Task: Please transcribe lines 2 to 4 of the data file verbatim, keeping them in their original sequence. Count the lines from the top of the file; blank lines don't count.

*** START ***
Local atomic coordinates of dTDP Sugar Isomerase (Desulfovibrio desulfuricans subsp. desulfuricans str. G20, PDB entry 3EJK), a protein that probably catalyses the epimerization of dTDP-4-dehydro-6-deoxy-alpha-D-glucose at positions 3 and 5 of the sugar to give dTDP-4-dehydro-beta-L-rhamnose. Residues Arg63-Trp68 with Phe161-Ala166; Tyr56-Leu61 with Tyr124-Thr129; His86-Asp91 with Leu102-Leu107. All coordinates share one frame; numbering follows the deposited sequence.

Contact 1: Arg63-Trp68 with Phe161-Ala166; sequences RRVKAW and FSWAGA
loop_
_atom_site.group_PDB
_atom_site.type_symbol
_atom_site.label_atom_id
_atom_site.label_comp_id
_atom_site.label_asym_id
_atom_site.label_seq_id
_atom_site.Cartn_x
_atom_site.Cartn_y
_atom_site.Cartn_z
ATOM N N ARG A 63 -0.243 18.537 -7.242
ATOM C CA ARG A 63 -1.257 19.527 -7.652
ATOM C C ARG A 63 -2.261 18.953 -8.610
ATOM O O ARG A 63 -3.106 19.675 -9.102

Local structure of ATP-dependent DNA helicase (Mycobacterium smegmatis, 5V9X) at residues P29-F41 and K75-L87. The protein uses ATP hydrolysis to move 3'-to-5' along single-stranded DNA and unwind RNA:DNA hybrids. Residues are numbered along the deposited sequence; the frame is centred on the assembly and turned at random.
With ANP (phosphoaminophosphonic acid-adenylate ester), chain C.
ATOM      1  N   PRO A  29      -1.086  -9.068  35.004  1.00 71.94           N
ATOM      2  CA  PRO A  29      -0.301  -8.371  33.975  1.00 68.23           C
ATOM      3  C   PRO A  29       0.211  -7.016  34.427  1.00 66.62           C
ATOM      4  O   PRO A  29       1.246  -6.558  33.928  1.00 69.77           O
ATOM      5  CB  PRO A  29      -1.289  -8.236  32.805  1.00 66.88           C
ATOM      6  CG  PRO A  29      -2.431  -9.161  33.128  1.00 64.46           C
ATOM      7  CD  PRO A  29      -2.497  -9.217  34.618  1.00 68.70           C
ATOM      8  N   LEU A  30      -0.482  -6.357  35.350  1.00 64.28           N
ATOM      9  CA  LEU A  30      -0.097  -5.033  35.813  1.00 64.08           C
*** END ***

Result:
Contact 1: Arg63-Trp68 with Phe161-Ala166; sequences RRVKAW and FSWAGA
loop_
_atom_site.group_PDB